In The Keeping Room, we witness the true feature film arrival of actress Muna Otaru – and it is a powerful, seismic experience. The movie is a stinging, desolate look at the American Civil War from the perspective of three women, struggling to survive together on a farm in the south. Far from being a period drama, however, this is a deeply unsettling home invasion horror film which uses its Civil War setting to muse on universal themes – including gender roles, race, violence against women, and the devastating effect of armed conflict.
In the role of Mad – one of the three women at the centre of this horror story – Muna Otaru delivers a performance so brilliantly crafted that her warm presence envelops the entire narrative in a way that is rarely captured in cinema. Mad is a former slave to the family of Augusta (Brit Marling) and Louise (Hailee Steinfeld) – sisters whose menfolk have long since headed for the front lines. The women have adapted to their new circumstances, however, and have created for themselves a new family unit, in which the three of them all play an equal role.
It is as the horror unfolds – created by two rogue soldiers (Sam Worthington and Kyle Soller) – that we see these roles begin to fall within clearly defined boundaries, with Augusta as the warrior, Louise as the innocent and Mad as the protector. This is where the power of Muna Otaru really comes into play as, amid a cast whose work here is uniformly excellent, the actress executes her big screen role with startling precision.
Even more startling is the fact that Otaru was never even in contention for the role of Mad, but instead was auditioning for a fleeting, non-speaking bit-part that features in the opening scene. Her casting as one of the three leads in The Keeping Room is testament, therefore, not only to her skill as a performer, but also to the foresight of the director – Academy Award nominee Daniel Barber.
“You know, it’s so interesting because, as I get older, I understand the power behind femininity – that feminine power, or that feminine way of approaching things that isn’t so linear, that is very creative – that kind of creative space. That’s where I was, mentally, when this script came my way, and I just feel like it was meant to be, because I had initially gone in to read for the woman in the beginning of the film, who has the encounter with the dog, and then the next day I had a recall, and I just assumed it was for the same part. But, then Daniel had me read a scene – the scene where Mad is speaking to Louise about her rape experience. So, I was finding out about this – that war uses rape as emotional weaponry – I’m discovering this as I’m reading it, because it was a cold read, and it was incredibly moving and shattering at the same time. So, I just feel like my personal life and my creative life kind of merged in that moment.
“And [that original part] had no lines – she just barks at a dog. And then the next day, this was happening, and I read that scene and we were all crying in the room. I looked up, and after a while Daniel said, ‘Would you read a few more scenes?’ I think I did, like, four or five more scenes, and then after that, he said, ‘Would you be interested in playing this character?’ I said, ‘Yes’, and he was like, ‘Well, it’s going to be a lot of work.’ I’m like, ‘OK’, and he said, ‘OK, well, you may be hearing from me.’ And I step out of the room and I was like, ‘What just happened?’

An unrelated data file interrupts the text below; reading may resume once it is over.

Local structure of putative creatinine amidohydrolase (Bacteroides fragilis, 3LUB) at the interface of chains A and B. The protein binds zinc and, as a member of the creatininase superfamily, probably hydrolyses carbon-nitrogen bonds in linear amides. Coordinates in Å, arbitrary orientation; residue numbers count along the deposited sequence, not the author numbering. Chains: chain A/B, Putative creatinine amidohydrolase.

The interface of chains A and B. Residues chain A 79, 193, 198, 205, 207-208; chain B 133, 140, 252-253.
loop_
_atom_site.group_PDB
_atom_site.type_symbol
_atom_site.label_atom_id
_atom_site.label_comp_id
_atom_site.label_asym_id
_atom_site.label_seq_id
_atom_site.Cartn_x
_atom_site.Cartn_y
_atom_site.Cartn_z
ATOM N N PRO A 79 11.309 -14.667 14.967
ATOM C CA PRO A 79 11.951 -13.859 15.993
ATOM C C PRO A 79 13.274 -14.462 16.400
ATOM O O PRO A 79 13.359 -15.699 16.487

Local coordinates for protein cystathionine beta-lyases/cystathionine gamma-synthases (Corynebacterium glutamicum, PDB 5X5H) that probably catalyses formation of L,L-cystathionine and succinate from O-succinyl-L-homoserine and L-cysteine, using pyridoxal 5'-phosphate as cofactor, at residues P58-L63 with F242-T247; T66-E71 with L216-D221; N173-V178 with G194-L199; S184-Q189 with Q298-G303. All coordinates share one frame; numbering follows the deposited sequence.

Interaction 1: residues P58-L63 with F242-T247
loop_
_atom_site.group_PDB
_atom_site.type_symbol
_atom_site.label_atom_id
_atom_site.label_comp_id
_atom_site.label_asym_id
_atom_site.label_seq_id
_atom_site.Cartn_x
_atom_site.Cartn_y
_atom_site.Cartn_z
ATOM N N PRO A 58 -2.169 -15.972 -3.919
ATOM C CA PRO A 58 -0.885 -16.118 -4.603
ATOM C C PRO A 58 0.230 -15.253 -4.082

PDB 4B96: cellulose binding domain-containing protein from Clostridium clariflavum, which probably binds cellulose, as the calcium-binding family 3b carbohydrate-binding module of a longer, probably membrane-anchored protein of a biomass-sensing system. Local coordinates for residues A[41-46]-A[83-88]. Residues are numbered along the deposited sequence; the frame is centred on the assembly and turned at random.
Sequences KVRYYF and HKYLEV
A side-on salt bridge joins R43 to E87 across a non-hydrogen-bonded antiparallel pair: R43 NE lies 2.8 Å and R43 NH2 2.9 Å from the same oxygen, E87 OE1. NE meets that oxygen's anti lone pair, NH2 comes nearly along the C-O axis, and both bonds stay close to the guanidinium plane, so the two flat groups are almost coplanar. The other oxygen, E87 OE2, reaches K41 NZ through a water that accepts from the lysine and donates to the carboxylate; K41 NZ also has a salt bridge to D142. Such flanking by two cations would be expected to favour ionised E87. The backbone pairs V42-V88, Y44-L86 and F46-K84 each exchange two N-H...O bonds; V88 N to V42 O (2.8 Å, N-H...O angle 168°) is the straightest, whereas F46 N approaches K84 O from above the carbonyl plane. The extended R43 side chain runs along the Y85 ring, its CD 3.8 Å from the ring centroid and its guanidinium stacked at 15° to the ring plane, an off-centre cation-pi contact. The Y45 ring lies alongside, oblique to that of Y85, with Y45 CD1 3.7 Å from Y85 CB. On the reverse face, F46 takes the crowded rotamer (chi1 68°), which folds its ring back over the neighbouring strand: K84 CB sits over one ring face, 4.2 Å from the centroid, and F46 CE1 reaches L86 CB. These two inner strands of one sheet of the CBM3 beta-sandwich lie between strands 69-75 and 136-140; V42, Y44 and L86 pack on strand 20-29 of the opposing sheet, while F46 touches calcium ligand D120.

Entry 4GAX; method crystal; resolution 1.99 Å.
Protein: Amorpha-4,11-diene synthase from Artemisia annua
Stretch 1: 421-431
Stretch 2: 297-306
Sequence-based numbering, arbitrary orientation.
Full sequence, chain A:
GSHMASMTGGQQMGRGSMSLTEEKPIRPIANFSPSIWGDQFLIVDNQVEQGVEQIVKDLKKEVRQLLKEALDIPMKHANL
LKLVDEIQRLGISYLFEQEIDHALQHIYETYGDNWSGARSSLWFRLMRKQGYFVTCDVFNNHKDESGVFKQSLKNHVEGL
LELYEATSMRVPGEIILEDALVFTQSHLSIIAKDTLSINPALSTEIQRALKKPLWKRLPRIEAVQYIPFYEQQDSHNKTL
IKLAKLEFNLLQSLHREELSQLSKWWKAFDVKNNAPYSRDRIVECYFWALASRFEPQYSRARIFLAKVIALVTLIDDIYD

“Daniel’s like that. Daniel goes with his gut, and you just have to just go with his flow. He sees it, and you just have to trust that. I remember Brit and I, a lot of times, we would ride together to work, in the same car, and we’d be like, ‘What are we going to do?’, and we were like, ‘I don’t know!’ And I would say, ‘I’ll look at you,’ and she would say, ‘I’ll look at you, and we’ll just go for it.’”
Essential to the success of her performance is the accent employed by Otaru. It is entirely specific to the period, location and social status of the character.
“I wanted her voice to be as original and human as possible, and Jessica [Drake, dialect coach] and I were on the same page with that. Thankfully, she had these recordings of interviews with former slaves – people who had been enslaved – and then I also found additional recordings through the Library of Congress in the U.S., and I would listen to those. We literally went from word to word – I kid you not – every single word. We listened for it, specific to South Carolina as well, and re-wrote the script with each word.
“She wasn’t going to be on set with us, and I was the last person to be cast, so I didn’t have much time – like, probably two weeks – and I had a day job, and I was going to be working until the very last day before I left for Romania [to shoot The Keeping Room]. So our Skype sessions were at, like, midnight, 1am, 2am, and we would work. And it’s so funny because she’s in London right now working on another project, and this was the first time that we met face-to-face, because we had dinner, and I was like, ‘Oh you were such a drill sergeant!’ Like, we were so scared on set that we would mess up. Brit and I and Hailee would do these exercises as well, before we started our scenes.”